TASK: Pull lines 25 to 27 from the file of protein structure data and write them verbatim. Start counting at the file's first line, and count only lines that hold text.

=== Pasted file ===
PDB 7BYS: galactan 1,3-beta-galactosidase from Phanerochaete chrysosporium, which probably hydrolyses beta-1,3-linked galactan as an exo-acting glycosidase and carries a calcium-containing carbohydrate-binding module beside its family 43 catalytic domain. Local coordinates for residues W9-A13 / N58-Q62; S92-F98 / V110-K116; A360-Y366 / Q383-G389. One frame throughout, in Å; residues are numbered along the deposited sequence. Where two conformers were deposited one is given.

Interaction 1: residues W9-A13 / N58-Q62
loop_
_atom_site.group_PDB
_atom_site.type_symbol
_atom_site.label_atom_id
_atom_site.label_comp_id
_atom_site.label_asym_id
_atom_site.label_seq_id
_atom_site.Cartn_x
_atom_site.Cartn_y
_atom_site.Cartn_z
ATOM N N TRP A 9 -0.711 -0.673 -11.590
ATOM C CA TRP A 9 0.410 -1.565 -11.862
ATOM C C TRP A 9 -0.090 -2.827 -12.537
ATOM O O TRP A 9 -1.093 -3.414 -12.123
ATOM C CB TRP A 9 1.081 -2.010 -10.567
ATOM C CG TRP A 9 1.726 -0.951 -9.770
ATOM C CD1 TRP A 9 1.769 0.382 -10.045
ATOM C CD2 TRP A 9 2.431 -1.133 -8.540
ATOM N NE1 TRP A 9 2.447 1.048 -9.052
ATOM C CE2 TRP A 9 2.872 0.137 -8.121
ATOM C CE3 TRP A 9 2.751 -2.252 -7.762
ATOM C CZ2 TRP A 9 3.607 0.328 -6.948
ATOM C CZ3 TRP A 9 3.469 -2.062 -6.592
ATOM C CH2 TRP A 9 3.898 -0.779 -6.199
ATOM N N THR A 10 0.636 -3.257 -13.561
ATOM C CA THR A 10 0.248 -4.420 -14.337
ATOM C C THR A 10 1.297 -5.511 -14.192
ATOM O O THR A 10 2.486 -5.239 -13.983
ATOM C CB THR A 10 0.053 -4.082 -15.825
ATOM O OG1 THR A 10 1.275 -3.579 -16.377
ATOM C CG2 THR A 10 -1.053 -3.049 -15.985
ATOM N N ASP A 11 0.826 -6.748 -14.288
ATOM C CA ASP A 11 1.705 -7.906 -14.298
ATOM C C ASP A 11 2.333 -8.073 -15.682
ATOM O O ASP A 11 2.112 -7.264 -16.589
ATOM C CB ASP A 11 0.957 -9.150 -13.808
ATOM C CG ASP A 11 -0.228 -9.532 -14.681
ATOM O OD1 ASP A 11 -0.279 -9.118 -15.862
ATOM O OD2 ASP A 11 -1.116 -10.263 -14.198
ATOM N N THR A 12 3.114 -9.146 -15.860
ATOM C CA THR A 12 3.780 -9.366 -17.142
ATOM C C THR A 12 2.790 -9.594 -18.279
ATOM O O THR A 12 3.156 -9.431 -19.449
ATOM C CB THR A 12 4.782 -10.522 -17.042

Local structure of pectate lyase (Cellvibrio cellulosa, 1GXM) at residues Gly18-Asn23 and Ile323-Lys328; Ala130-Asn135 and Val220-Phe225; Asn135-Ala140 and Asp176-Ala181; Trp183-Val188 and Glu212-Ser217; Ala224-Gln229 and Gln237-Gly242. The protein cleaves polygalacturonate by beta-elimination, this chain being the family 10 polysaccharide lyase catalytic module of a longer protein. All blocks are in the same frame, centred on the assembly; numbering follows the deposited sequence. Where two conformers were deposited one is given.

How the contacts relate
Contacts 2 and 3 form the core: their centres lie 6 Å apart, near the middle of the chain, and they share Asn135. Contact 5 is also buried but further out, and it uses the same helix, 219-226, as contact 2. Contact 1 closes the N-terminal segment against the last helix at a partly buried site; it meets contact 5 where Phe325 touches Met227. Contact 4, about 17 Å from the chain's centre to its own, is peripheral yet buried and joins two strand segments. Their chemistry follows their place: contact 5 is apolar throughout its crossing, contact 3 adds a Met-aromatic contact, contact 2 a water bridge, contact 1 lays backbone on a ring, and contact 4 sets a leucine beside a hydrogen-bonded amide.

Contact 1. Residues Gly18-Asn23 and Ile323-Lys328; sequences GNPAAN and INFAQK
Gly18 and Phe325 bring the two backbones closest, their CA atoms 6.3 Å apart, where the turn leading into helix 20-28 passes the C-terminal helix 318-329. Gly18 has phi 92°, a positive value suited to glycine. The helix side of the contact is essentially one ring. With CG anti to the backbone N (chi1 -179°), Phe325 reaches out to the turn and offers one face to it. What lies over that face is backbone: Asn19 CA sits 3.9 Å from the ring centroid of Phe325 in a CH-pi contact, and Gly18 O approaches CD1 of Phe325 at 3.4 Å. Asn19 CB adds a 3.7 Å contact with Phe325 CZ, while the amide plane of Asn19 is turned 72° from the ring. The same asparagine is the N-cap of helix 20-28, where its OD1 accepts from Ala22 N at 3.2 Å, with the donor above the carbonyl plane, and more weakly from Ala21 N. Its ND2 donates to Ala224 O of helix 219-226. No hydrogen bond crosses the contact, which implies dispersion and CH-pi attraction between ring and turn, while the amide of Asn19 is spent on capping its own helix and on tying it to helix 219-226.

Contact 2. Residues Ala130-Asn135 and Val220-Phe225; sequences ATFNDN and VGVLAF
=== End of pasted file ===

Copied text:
ATOM C CZ3 TRP A 9 3.469 -2.062 -6.592
ATOM C CH2 TRP A 9 3.898 -0.779 -6.199
ATOM N N THR A 10 0.636 -3.257 -13.561